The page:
Every December, my family settles in to watch our favorite animated holiday classics like “A Charlie Brown Christmas,” “How the Grinch Stole Christmas” and “Rudolph the Red-Nosed Reindeer.” These cheery tales of delightful misfits who learn new lessons about Christmas never fail to warm our hearts.
After many repeat viewings, I’ve noticed a pattern in the holiday high jinks of Rudolph, Charlie and Mr. Grinch: Their stories are really about deeper issues to do with social status, class struggles, identity politics and capitalism. This year, especially, the themes running through these yuletide yarns seem to echo those peppering many a presidential campaign.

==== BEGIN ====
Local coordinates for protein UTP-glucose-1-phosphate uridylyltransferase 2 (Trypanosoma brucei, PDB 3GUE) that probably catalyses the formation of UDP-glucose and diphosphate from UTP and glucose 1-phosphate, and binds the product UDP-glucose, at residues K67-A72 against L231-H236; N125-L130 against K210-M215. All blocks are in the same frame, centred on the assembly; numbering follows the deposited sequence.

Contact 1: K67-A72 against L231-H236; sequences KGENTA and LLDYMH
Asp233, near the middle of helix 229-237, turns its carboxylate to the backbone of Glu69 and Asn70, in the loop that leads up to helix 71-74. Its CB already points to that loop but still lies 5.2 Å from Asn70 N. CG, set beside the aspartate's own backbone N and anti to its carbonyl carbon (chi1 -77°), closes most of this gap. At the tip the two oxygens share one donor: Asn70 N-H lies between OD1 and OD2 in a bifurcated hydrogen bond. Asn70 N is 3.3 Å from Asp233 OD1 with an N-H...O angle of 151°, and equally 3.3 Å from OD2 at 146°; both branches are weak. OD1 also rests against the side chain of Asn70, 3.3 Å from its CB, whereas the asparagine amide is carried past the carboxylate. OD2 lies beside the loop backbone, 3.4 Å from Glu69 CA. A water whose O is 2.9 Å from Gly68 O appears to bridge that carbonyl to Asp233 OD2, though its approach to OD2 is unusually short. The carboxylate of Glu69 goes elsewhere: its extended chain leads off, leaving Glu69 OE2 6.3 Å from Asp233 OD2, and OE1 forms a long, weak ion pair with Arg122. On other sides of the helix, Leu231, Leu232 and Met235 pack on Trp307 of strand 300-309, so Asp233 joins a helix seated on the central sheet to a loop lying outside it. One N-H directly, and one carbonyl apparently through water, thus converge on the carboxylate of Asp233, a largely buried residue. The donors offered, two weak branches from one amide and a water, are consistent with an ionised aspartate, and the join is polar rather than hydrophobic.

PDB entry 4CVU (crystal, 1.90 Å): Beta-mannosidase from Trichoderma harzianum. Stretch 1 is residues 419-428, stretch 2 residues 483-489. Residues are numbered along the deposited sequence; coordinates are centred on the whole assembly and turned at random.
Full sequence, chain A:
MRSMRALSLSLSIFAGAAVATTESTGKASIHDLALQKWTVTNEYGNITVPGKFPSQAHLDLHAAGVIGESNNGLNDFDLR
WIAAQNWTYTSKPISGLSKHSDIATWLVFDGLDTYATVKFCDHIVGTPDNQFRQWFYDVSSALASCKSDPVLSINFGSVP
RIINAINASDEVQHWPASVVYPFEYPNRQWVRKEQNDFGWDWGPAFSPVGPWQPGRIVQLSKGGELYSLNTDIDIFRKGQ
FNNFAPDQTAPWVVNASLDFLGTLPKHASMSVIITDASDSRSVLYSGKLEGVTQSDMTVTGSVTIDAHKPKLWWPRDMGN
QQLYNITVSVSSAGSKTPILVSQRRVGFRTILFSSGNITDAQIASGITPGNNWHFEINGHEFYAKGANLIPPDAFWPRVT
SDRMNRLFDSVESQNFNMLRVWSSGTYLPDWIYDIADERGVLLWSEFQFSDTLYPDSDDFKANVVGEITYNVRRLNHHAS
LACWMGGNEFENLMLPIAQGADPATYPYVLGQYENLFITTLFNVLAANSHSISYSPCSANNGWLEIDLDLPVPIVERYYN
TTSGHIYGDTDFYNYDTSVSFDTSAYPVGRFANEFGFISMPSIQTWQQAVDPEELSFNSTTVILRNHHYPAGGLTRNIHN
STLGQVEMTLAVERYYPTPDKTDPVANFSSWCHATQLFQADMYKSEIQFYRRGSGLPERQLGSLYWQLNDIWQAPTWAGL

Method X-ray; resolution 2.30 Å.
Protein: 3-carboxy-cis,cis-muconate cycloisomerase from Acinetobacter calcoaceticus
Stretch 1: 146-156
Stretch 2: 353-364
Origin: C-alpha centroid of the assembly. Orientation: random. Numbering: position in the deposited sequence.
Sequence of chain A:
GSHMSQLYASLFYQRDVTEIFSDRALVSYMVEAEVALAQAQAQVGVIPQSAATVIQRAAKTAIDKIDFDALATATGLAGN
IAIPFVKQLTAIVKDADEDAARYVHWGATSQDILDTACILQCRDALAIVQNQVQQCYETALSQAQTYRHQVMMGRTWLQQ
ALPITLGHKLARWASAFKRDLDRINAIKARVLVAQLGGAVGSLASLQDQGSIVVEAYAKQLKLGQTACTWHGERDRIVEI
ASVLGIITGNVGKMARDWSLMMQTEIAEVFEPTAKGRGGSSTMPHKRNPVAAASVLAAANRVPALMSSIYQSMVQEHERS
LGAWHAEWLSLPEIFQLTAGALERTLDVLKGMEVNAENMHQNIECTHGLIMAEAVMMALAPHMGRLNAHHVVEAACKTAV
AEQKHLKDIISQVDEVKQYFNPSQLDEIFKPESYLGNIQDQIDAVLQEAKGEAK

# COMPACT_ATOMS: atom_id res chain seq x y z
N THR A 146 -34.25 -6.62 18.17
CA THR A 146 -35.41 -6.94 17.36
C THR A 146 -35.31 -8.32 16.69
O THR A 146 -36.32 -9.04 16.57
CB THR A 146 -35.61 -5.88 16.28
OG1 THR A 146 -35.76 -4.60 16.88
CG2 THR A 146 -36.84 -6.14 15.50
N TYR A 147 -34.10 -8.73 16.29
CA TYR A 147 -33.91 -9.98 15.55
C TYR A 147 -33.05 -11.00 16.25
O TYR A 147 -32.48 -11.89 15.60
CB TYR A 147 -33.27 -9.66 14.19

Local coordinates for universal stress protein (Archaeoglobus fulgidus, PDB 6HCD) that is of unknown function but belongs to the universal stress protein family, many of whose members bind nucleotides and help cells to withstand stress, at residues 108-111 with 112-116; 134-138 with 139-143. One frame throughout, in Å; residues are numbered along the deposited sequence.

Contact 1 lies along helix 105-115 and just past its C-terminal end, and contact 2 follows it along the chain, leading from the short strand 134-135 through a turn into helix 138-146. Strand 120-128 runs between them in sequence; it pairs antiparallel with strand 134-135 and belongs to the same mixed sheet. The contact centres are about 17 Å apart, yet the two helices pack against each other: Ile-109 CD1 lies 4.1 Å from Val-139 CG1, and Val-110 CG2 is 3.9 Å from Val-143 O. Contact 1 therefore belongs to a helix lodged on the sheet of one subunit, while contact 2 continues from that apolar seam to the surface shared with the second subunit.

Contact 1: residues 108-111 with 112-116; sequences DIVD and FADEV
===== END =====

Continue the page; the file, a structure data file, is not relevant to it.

I’ll let you interpret which candidates might be represented by which cartoon, but here is what I’ve gleaned: All of these cartoons offer up main characters who are exiled from their communities, be it through choice or duress. The Grinch’s reclusive lifestyle is annually interrupted by neighboring noise pollution. Rudolph and Hermey the elf choose nomadic lives of independence over their coworkers’ constant ridicule. Charlie Brown’s cast and crew reject his authority as a theater director while berating his choice in Christmas trees. In each case, these festive fellows are faced with a stark choice: social conformity or isolation.